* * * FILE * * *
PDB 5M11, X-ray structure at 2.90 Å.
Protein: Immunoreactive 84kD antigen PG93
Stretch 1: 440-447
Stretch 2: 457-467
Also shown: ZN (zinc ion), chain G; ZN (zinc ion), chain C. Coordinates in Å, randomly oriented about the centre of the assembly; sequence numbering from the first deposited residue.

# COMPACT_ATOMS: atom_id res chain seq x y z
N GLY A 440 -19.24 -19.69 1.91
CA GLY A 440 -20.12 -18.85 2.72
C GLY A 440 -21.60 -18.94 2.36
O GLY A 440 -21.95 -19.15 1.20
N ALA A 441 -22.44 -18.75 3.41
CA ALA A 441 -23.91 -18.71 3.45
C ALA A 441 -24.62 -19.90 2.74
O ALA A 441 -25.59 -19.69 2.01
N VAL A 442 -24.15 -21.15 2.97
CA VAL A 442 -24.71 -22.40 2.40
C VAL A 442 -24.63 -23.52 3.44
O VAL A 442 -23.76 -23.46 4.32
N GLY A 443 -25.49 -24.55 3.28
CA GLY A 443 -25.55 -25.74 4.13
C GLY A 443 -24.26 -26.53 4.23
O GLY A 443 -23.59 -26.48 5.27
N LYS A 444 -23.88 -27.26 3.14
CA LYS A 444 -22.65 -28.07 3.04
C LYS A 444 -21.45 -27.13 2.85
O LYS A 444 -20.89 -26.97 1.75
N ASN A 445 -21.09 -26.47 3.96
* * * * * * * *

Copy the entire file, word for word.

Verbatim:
PDB 5M11, X-ray structure at 2.90 Å.
Protein: Immunoreactive 84kD antigen PG93
Stretch 1: 440-447
Stretch 2: 457-467
Also shown: ZN (zinc ion), chain G; ZN (zinc ion), chain C. Coordinates in Å, randomly oriented about the centre of the assembly; sequence numbering from the first deposited residue.

# COMPACT_ATOMS: atom_id res chain seq x y z
N GLY A 440 -19.24 -19.69 1.91
CA GLY A 440 -20.12 -18.85 2.72
C GLY A 440 -21.60 -18.94 2.36
O GLY A 440 -21.95 -19.15 1.20
N ALA A 441 -22.44 -18.75 3.41
CA ALA A 441 -23.91 -18.71 3.45
C ALA A 441 -24.62 -19.90 2.74
O ALA A 441 -25.59 -19.69 2.01
N VAL A 442 -24.15 -21.15 2.97
CA VAL A 442 -24.71 -22.40 2.40
C VAL A 442 -24.63 -23.52 3.44
O VAL A 442 -23.76 -23.46 4.32
N GLY A 443 -25.49 -24.55 3.28
CA GLY A 443 -25.55 -25.74 4.13
C GLY A 443 -24.26 -26.53 4.23
O GLY A 443 -23.59 -26.48 5.27
N LYS A 444 -23.88 -27.26 3.14
CA LYS A 444 -22.65 -28.07 3.04
C LYS A 444 -21.45 -27.13 2.85
O LYS A 444 -20.89 -26.97 1.75
N ASN A 445 -21.09 -26.47 3.96